White House Rolls Out Obama's Immigration Speech with Hashtags and House Parties
BY Nancy Scola | Tuesday, May 10 2011
What was the deal with this week's episode of Glee? And we're not talking about Will Schuester's questionable math skills or Holly Holiday's take on Adele. Nope, we were wondering about that bug at the bottom of the screen that read "#Glee" throughout the entire show.
Get used to it. Although the TV screen is already crowded — with network logos, news crawls and promo messages routinely popping up throughout a program — broadcast and cable networks are now starting to add Twitter hashtags to the bottom of their shows.
It's now the Obama White House. Former campaign manager and current presidential senior advisor David Plouffe emails this morning on plans in the works to engage people around Obama's big immigration speech happening in El Paso at 3:30pm EST today. Here's Plouffe:
In his speech today, the President will lay out his vision for an immigration system for America's 21st century economy and will call on Americans across the country to join a constructive conversation on this issue. We know that folks are already discussing this issue around their dinner tables, with their friends and neighbors and through social media communities like Twitter.
Here are just a few ways you can get involved in the conversation, and tell us here at the White House what you think:
- Twitter. During the President's speech today, I'll have a screen up next to my TV to watch the conversation on Twitter using the #immigration hashtag, so make sure to use #immigration to share your thoughts.
- Advise the Advisor. Cecilia Muñoz, one of the President's senior advisors on immigration issues, just posted a new Advise the Advisor video asking for your feedback on this important issue. Visit WhiteHouse.gov/Advise to see the video and tell us what you think.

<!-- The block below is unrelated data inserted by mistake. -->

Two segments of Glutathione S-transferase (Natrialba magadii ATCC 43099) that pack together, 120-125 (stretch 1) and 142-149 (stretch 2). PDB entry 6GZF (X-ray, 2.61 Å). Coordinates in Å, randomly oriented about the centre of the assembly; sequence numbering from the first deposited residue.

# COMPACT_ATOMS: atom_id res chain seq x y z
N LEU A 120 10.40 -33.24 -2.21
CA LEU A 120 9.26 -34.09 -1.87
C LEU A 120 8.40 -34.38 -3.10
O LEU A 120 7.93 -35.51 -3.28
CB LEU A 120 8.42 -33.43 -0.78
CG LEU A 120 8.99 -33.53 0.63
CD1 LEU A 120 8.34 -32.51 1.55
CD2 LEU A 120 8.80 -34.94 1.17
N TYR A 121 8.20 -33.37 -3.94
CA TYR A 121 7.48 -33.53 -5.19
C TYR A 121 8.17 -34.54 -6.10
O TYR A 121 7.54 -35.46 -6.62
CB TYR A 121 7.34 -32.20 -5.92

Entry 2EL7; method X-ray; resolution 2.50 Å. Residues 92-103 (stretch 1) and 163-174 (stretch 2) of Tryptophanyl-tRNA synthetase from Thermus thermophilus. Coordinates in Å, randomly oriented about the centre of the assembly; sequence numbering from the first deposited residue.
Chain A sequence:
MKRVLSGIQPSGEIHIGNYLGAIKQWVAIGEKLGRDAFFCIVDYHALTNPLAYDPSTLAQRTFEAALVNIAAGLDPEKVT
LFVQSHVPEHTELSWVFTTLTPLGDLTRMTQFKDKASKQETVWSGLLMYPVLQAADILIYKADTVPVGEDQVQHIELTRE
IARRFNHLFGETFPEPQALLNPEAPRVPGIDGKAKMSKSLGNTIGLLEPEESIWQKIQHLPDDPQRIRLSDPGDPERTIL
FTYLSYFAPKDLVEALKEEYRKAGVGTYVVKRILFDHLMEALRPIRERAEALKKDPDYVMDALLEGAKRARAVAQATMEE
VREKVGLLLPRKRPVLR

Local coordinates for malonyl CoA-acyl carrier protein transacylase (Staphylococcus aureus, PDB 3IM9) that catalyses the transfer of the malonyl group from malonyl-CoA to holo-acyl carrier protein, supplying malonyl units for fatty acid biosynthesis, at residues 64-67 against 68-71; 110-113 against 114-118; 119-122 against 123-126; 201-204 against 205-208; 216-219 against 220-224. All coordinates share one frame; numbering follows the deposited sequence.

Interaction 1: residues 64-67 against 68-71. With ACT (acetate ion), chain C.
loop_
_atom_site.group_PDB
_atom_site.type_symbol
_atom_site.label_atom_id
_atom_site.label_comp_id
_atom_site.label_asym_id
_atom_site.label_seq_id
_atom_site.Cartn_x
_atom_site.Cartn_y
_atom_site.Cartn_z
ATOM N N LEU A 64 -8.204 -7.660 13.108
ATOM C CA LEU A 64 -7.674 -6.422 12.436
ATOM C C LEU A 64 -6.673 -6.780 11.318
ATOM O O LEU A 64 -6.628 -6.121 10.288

- Roundtable Discussions. In addition to all the ways you can join the conversation online, we're encouraging Americans to host roundtable discussions in your own communities over the next few months, and let us know what you talked about and what issues matter the most in your community. Visit WhiteHouse.gov/Immigration to get started.
In encouraging folks to rally around a hashtag, the White House is engaging in a technique that many people are looking at as one key part of the future of participatory media -- fostering a real-time water cooler effect by getting people to contemporaneously chat about video-streamed events; see Fast Company's cover story from November on what's being invested in the concept of 'Twitter TV.'
One interesting logistics bit: I asked White House new media director Macon Phillips why the White House is promoting the generic #immigration hashtag already in use, rather than trying to claim something more proprietary like, say, #WHimm. "We're joining a conversation," wrote Phillips, "not starting a new one."
Item 3 is also worth noting, for the fact that setting up people to host roll-your-own house parties was a technique that the 2008 Obama campaign used widely and regularly but that hasn't been part of the White House's regular rotation. The tools here, though, lag behind what BarackObama.com was capable of. People who want to host a house part around Obama's immigration speech are asked to download a PDF toolkit and report back via one-way web form.
Note: Updated with White House comment.